Journal cover Journal topic
Proceedings of the ICA
Journal topic
Volume 1
Proc. Int. Cartogr. Assoc., 1, 32, 2018
https://doi.org/10.5194/ica-proc-1-32-2018
© Author(s) 2018. This work is distributed under
the Creative Commons Attribution 4.0 License.
Proc. Int. Cartogr. Assoc., 1, 32, 2018
https://doi.org/10.5194/ica-proc-1-32-2018
© Author(s) 2018. This work is distributed under
the Creative Commons Attribution 4.0 License.

  16 May 2018

16 May 2018

Cartography teaching and the development of spatial thinking in Brazilian geography textbooks

Ronaldo G. Duarte Ronaldo G. Duarte
  • University of the State of Rio de Janeiro (UERJ), Rio de Janeiro, RJ, Brazil

Keywords: Cartography teaching, Geography Education, Spatial Thinking, Geography Textbooks

Abstract. Spatial thinking has been recognized as closely related to tools of representation (NRC, 2006) and the maps have been widely pointed out as crucial for the development of that kind of reasoning. Furthermore, the scientific com-munity dedicated to the field of the spatial thinking has been asserting that the abilities encompassed in such a complex cognition can and must be fostered in school. Considering these groundwork, our research focused on the decision to assess the effectiveness of the contribution for the development of student’s spatial thinking, provided by the questions found in Brazilian middle school geography textbooks. The main concern was the proficiency regarding cartographic language.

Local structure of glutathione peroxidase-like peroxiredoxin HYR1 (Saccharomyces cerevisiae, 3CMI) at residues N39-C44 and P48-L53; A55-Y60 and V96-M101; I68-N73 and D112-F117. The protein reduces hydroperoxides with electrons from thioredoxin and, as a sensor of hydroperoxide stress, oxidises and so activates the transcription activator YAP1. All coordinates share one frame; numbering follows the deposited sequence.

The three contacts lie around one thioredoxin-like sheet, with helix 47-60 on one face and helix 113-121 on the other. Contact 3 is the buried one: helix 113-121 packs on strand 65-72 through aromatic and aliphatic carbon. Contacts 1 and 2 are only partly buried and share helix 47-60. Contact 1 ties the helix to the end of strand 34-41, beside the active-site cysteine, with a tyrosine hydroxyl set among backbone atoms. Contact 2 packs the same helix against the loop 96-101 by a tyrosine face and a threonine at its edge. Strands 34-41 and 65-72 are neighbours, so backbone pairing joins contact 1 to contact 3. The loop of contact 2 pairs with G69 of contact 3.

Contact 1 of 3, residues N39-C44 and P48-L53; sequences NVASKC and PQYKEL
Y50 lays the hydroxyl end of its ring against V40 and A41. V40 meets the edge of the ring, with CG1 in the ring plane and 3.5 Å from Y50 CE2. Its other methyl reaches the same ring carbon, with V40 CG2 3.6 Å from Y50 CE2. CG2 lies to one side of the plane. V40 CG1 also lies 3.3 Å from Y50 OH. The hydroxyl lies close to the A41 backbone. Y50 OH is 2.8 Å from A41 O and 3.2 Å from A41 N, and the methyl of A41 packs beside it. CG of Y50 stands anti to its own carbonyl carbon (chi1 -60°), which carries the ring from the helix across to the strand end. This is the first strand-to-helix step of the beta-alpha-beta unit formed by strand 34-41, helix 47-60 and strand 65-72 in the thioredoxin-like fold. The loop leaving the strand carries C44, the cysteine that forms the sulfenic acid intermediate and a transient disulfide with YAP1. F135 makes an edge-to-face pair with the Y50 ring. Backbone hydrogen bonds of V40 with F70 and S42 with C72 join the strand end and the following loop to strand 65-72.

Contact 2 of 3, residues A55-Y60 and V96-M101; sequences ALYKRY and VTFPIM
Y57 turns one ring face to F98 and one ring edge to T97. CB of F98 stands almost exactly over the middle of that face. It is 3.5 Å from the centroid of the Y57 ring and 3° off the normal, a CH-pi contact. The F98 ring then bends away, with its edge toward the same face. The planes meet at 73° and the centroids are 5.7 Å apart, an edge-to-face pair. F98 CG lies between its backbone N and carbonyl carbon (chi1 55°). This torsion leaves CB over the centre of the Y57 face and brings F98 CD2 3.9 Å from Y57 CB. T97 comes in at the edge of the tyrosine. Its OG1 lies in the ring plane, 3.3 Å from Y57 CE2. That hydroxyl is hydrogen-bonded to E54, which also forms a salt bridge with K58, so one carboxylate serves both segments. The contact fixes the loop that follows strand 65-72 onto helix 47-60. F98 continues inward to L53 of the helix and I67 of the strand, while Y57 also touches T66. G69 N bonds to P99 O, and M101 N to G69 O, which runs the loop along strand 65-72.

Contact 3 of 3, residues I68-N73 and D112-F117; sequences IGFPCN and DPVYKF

To assure the possibility of comparing our results with some other investigations we decided to use a methodology that was strongly based on the Taxonomy of Spatial Thinking, designed by Injeong Jo and Sarah Bednarz (2009).
Counting on those powerful tools we analyzed 6.884 questions in the three most adopted geography textbooks sets in Brazilian middle schools (6th, 7th, 8th and 9th grades). For the purpose of enlarging the number of books and countries to be compared, we have also evaluated 2.073 questions that are present in a French geography textbook set edited for the same grades. Using the taxonomy enabled us not only to evaluate if the questions demanded or not the use of the spatial thinking by the students. It also showed us the three general levels of reasoning involved, allowing to discern between low, intermediate and high levels of spatial thinking.

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